The battle against mental health discrimination and stigma has come a long way in recent years, but there are still questions about how to do it effectively.
This book looks at the best ways to overcome mental health discrimination and stigma. The author, Liz Sayce, acknowledges that achieving equality and full participation is not straightforward. “I hope this book helps people debate how best to frame the questions, consider the solutions and approach the task,” Sayce says.
She is an expert in her field with over 30 years of experience. She is chief executive of Disability Rights UK and a Commissioner at the UK Commission for Employment and Skills and has personal experience with mental health issues.
A right to belong
Sayce talks about the fear and prejudice that exists against people with mental health challenges. Rates of employment and social participation remain very low. However, she remains optimistic.
“The vision is one of a shared, deep commitment to everyone’s right to participate; where people living with mental health challenges are completely confident in their right to belong; and where our common humanity is assumed by all.”
This book is part of the Foundations of Mental Health Practice series. Each chapter is clearly set out and comes with its own conclusion, a reflective exercise and list of further reading.
The reflective exercises are designed to get the reader thinking about the issue at hand. An example of one of these exercises is: “For someone experiencing mental health challenges, what may be the pros and cons of considering yourself disabled?”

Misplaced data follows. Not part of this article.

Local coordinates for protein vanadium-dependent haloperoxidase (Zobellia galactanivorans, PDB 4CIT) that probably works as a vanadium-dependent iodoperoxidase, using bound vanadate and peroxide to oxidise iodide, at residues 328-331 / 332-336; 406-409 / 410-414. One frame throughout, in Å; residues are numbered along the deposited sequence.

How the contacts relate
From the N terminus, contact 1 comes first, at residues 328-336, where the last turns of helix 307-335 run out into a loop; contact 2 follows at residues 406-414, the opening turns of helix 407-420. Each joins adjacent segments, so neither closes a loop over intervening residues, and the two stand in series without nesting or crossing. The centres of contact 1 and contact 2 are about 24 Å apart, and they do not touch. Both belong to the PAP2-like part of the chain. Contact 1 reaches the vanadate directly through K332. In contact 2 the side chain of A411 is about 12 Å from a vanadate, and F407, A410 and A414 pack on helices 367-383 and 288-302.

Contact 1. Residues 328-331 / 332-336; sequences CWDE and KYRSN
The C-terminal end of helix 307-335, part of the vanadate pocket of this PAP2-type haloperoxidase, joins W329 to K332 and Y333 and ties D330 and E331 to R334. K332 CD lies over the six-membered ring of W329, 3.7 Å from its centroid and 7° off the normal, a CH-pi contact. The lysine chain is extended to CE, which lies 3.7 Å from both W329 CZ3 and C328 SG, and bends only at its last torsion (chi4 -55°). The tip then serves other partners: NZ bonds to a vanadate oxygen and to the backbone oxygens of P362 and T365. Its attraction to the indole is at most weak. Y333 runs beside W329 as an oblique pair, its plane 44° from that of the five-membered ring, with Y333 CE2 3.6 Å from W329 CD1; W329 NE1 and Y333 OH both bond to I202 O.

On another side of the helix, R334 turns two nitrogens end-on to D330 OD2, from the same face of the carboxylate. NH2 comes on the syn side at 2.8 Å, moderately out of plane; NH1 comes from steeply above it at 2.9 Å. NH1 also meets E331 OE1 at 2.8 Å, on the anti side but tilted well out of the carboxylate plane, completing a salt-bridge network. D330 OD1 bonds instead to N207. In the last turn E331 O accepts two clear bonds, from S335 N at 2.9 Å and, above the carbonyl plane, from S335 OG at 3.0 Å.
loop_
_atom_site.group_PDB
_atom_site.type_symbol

Two ways to help remove discrimination
The book shows how people working in mental health can help challenge discrimination and looks at the role of friends and family and people with a legal, policy or campaigning interest.
It suggests two ways to remove discrimination. The first is by ending discriminatory mental health law. The second is by ensuring participatory rights for those affected by mental health issues, especially when it comes to things like employment, education and independent living.
Focusing mainly on the UK, the book also draws on the experiences of other countries including New Zealand and Australia.
From Psychiatric Patient to Citizen Revisited would suit academics, researchers and students. It’s very technical and dry and references a lot of research and studies, but it gives an incredible overview of mental health challenges.
Reviewed by Maggie McNaughton, writer at Healthy Communications